Paying estimated quarterly taxes four times per year may seem like a chore. But if you project these quarterly payments correctly, it can actually ease your tax burden come tax time. When tax season rolls around, you’ll have already paid your approximate tax liability.
In this guide, we’ll show you how to calculate and pay your federal estimated quarterly taxes, and walk you through an example that clarifies the process.
When to Pay Estimated Quarterly Taxes
Estimated tax payments are due four times per year, in April, June, September, and January.
Here are the estimated quarterly tax deadlines:
- For the period Jan 1 to March 31: April 18
- For the period April 1 to May 31: June 15
- For the period June 1 to August 31: September 15
- For the period September 1 to December 31: January 17
It’s a good idea to set these dates in your calendar at the start of every tax year.
How to Pay Estimated Quarterly Taxes
Getting your payment to the IRS is fairly straightforward: you simply need to fill out form 1040-ES and mail it along with a check to the IRS office closest to you.
Alternatively, you can pay online or by phone via the IRS Payments Gateway.
How to Calculate Estimated Quarterly Taxes
Unfortunately, knowing why you have to pay estimated quarterly taxes and figuring out how to submit them is the easy part. The hard part is calculating how much you should actually pay each quarter.
The first thing to consider is how much tax your business will owe at the end of the year.
If you intend to file as a sole proprietor, a partnership, S corporation shareholder, and/or a self-employed individual, you’ll generally need to make estimated quarterly tax payments if you will owe taxes of $1000 or more. Businesses that file as a corporation generally need to make estimated tax payments if they expect to owe $500 or more in tax for the year.
If you don’t meet these minimums, you’re off the hook. If you do need to pay estimated quarterly taxes, read on.
To calculate how much your estimated quarterly tax payments will be, first, estimate your expected adjusted gross income, taxable income, deductions, and credits for the year. One way to do this is to use your income, deductions, and credits from last year as a guide.
Once you have estimated these figures, it’s a simple matter of applying a few, simple calculations to figure out how much you’ll owe in your estimated quarterly tax payments. The Estimated Tax Worksheet found in Form 1040-ES will guide you through these calculations in detail.
Putting It into Practice
To make the process clear, here’s an example of how Stephanie, a sole proprietor, would calculate her estimated quarterly tax payments, based on her income tax and self-employment tax owed.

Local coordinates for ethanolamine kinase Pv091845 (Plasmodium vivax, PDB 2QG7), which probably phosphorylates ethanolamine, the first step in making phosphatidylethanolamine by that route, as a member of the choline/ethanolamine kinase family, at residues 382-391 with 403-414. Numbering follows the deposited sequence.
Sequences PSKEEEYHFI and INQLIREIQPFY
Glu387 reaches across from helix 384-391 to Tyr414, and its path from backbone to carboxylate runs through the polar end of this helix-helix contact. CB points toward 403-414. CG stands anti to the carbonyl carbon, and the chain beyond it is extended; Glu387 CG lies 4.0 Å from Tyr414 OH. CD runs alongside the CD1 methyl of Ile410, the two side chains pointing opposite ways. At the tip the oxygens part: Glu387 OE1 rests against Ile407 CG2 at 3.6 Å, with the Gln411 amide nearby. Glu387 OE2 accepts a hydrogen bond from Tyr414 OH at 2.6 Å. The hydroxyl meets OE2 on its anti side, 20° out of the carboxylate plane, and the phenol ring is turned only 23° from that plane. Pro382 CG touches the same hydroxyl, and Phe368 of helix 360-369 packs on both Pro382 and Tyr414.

Let’s start with Stephanie’s income tax. In order to estimate how much income tax she will have to pay for the year, Stephanie multiplies her taxable income by the percentage indicated by her tax bracket for 2015. Tax brackets change each year, so be sure to consult the most recent numbers. This calculation gives Stephanie her estimated income taxes owed for the year.
Because Stephanie earned more than $400 this year, she will also have to pay self-employment tax. To calculate self-employment tax, she first has to multiply her taxable income by 92.5% – this is effectively her self-employment taxable income. She then multiplies this number by 15.3%, the self-employment tax rate. Now she also knows her estimated self-employment taxes.
Now, the final step. In order to calculate her estimated quarterly tax payments for each quarter, Stephanie simply adds together her income tax and her self-employment tax for the year and divides this number by four.
The Pain of Penalties
The IRS may impose penalties on quarterly tax payments for a few reasons:
- Not paying on time
- Not paying enough estimated tax for the year
- Paying too much estimated tax
There are a couple of things you can do to avoid these penalties: either at least 90% of what you owe in taxes this year, or pay the same amount (100%) of the taxes you owed last year, whichever is smaller.
Paying 100% of the taxes you owed in the previous year is sometimes referred to as the safe harbor rule. Even if your income grew this year, you will avoid penalties if you match the payments that you owed in the previous year (but you will still have to make up the additional tax payments).
One difference to note is that if your income is more than $150,000 per year, then you are required to pay 110% of what you paid in taxes last year in order to avoid underpayment penalties.
Paying taxes four times a year won’t be the most fun thing you’ll do as an entrepreneur, but proper preparation, organized small business recordkeeping, and tax-ready books will help streamline the task
This guide only covers federal taxes. If you live in a state that charges income tax, you may also need to set up quarterly state tax payments.